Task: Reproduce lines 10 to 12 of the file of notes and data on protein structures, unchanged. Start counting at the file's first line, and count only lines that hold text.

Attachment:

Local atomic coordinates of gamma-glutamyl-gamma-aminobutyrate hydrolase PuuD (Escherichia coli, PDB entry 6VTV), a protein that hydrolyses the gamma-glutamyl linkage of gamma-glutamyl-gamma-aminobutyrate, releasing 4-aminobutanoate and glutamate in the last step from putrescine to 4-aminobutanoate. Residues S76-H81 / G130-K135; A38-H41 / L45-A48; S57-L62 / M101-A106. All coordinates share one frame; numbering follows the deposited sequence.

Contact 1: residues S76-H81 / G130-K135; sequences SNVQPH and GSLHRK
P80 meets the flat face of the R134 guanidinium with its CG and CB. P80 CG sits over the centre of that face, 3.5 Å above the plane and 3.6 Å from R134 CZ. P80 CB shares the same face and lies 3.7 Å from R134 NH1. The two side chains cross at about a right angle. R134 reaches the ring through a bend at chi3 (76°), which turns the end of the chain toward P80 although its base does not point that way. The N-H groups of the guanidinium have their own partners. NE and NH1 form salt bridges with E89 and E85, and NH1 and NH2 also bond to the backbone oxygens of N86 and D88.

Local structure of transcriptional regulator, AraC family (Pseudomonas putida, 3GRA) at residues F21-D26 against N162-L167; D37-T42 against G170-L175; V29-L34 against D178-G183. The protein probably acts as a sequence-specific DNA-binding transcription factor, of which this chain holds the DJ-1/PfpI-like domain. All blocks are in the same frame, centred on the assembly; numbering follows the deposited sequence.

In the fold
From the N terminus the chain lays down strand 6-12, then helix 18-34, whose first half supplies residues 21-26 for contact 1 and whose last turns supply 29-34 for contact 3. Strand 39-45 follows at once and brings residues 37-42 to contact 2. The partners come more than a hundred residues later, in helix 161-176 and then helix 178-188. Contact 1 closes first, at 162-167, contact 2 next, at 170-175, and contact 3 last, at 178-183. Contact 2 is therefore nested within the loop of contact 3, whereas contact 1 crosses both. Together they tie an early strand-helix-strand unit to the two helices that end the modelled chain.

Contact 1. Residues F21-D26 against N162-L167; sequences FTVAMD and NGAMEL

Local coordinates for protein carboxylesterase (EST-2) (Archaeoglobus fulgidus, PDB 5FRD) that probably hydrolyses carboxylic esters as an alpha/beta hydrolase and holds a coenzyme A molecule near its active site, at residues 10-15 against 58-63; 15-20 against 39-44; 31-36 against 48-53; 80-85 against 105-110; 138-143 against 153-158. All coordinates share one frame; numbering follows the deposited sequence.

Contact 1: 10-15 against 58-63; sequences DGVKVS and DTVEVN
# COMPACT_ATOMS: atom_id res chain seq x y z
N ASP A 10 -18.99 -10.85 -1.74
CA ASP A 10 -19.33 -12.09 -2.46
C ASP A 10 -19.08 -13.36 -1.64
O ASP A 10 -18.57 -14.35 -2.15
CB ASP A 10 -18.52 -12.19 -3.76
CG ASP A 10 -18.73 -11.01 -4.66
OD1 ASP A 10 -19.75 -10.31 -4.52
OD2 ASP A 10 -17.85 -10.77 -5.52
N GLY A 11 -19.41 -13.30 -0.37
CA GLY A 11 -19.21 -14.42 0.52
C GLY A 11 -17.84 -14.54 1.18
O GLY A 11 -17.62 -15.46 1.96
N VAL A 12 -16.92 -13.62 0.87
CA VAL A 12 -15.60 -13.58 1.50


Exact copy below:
# COMPACT_ATOMS: atom_id res chain seq x y z
N ASP A 10 -18.99 -10.85 -1.74
CA ASP A 10 -19.33 -12.09 -2.46